The timing was hardly ideal. Just as funding seized up for some of Europe’s banks, Brussels was gearing up this fortnight to tell senior bondholders to shoulder the burden of rescuing stricken financial institutions.
Whatever the merits of the “bail-in” proposals — and analysts say there are many — it is not exactly a palliative for panicky investors. Little wonder the plan has been shelved, at least for a month or two.
You could see it as a lesson learned. When Michel Barnier, the internal market commissioner, floated the measures in January, bond markets virtually froze for a few days. The stakes are only higher now.
The principle behind the reforms is simple enough: finding a mechanism to save struggling banks by forcing investors to take a hair-cut rather than forcing taxpayers to fund a bail-out.
Tripoli's Old City. September 4.
The European Union’s diplomatic corps, the External Action Service, has landed in Tripoli – the first step in a move to establish a delegation office there. But now that the EU is on the ground in the Libyan capital, don’t expect a torrent of aid to begin flowing just yet.
A post-Gaddafi Libya, and the Arab Spring, in general, present a big opportunity for the new EAS to demonstrate that it can play a useful role helping to promote development and nurture fledgling democracies in the region. The EAS was envisioned as one of the main levers of the EU’s “soft power” when it was enshrined in the 2009 Lisbon treaty. Yet it has got off to a decidedly rocky start.
The extent of the EAS’s role in Libya remains in question. EU officials say they have been told by Libya’s National Transitional Council that it does not intend to hand over the country’s post-conflict reconstruction to foreign interests, and that it will insist on leading the process itself.
Gerhard Schröder’s unexpected re-emergence as a voice for European fiscal integration may or may not change minds in increasingly eurosceptic Germany. But in our half-hour interview, the former chancellor made a pretty heart-felt case that the country’s leadership should be pressing ahead with pro-EU economic policies, even if they are unpopular.
Given the limited space we have in the daily newspaper, we thought Brussels Blog readers might be interested in a fuller account of his views on the issue. As we noted, Schröder was careful not to directly attack his successor, Angela Merkel, for her recent handling of the crisis – something done last month by Helmut Kohl, who unlike Schröder is a member of Merkel’s own political party.
But he did take a more subtle dig. He made the case that politicians need to push through unpopular policies if they believe in them – and then noted he paid the price for reforms in German labour and social benefit policies, collectively known as Agenda 2010, which are now credited with leading to an economic turnaround.
The US isn’t the only big democracy electing a new president in 2012. The European Union will also potentially select a fresh leader after Herman Van Rompuy’s first two-and-a-half year term expires next spring.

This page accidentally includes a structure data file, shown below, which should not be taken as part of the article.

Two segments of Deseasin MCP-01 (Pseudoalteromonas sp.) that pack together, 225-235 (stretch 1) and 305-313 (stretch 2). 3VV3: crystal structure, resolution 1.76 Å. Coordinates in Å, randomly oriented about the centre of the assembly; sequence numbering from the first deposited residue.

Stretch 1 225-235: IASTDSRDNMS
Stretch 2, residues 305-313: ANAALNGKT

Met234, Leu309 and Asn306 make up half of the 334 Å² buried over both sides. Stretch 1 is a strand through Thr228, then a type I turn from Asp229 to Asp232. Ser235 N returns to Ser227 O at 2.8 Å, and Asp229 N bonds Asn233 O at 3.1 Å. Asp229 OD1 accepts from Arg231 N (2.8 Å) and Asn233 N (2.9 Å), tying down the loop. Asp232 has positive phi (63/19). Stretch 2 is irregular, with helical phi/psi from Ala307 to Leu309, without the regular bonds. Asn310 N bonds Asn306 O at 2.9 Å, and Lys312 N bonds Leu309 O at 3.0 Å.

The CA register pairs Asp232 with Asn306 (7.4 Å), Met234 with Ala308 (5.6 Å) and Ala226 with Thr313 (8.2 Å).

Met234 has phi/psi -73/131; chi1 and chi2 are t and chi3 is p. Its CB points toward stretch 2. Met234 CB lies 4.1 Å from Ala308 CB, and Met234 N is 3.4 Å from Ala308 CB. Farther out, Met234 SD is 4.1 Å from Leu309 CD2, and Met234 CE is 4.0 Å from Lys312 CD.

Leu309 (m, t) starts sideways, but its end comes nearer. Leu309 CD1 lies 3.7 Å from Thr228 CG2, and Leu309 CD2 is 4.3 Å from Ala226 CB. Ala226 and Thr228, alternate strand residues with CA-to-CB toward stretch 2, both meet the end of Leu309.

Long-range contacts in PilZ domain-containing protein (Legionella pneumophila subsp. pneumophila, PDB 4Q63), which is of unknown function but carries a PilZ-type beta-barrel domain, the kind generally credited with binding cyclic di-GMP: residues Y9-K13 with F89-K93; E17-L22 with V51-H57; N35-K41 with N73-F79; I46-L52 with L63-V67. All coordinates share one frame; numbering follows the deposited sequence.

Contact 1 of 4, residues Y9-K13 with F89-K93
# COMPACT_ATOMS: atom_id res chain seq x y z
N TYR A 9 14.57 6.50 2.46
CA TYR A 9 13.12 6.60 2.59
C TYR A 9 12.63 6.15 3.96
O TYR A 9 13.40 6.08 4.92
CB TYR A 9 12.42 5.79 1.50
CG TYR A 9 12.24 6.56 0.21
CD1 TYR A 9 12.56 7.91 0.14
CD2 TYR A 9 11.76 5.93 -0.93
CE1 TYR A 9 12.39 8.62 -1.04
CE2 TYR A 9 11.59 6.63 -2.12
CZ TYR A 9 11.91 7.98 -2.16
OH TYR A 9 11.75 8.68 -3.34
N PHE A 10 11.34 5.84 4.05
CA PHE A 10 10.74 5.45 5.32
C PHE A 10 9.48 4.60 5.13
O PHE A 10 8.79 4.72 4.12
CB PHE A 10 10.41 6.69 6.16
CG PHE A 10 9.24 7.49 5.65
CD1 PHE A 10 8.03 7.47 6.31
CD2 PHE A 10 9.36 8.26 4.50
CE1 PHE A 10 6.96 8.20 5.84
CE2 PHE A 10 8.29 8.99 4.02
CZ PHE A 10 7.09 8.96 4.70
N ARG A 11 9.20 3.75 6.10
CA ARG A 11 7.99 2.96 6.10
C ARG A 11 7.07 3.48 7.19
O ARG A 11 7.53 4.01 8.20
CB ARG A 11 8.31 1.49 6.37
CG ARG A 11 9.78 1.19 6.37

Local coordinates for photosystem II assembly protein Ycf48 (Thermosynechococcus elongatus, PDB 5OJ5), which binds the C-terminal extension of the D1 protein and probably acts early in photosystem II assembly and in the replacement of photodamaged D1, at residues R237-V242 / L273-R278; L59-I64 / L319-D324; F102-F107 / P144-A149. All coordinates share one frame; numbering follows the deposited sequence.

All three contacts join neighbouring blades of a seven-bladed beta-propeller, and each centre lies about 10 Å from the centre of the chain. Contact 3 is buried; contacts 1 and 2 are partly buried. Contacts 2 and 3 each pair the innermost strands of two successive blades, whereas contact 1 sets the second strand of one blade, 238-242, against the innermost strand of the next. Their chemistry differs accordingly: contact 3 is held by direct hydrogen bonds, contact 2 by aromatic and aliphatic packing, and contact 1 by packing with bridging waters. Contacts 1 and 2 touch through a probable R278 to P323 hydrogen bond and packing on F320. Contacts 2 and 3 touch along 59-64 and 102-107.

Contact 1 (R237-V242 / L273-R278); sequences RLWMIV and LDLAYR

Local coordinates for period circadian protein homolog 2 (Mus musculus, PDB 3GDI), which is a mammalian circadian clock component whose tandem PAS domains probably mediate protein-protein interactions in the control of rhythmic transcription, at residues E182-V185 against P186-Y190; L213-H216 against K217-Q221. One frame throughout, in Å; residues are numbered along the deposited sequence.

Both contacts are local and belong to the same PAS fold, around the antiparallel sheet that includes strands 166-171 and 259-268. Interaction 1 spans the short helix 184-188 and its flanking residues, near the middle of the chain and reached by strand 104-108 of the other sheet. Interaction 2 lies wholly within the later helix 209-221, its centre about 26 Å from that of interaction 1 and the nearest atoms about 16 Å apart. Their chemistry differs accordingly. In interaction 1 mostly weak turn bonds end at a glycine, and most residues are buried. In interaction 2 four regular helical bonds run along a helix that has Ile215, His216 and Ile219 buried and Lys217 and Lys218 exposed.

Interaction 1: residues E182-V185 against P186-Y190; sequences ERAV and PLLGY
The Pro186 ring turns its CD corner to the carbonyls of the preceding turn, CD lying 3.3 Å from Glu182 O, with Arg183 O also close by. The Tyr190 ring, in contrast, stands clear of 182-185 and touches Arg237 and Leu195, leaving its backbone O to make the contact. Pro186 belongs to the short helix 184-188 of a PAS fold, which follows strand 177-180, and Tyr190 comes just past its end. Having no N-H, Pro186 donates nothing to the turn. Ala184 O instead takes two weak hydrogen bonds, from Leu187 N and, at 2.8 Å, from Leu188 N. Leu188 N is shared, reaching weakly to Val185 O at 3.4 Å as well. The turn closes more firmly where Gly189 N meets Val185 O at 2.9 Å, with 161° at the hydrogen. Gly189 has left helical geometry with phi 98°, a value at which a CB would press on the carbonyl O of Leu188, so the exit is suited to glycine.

The European battle was never likely to rival the US ballot for excitement. For one, the president of the European Council – Van Rompuy’s job title – is “elected” only by members of the said Council, which is made up of national leaders.
On top of that, it was always widely assumed that Van Rompuy would be put in for a second two-and-a-half years, matching the five year tenure of other EU officials. On Monday he indicated his interest in staying on through January 2015, in an interview on Belgian radio VRT:
If I dare to think about a second term, it’s because the work is not yet done. I must not do it for my own glory.
In interviews on the sidelines of the Ambrosetti forum in northern Italy, economists Martin Feldstein and Hans-Werner Sinn say leaving the euro may be the only choice left for Greece. Former Spanish prime minister José María Aznar, though, urges peripheral countries to continue reforms.
At the Ambrosetti forum in northern Italy, Nouriel Roubini, the US-based economist, weighs in on the health of Europe’s banks and sides with IMF chief Christine Lagarde on the need for the sector to raise even more capital.
According to the Belgian press, the European Commission is readying itself to wade into the miasma that is Belgian politics, urging the country to end its 492-day run without a permanent government.
Thursday’s Le Soir newspaper claims the EU’s executive arm has lost patience with its host country’s political class, and will publicly urge a coalition to be forged in double quick time in order to enact economic reforms.
The article prompted an energetic rebuttal from the Commission, which released a statement making clear that it has no new views on the subject. Yves Leterme, caretaker prime minister, also dismissed the story.
To wit: it’s not that the EU would object as such to a new government. It’s just not complaining about the current absence of one. It “has confidence in the democratic process in Belgium”, such as it is.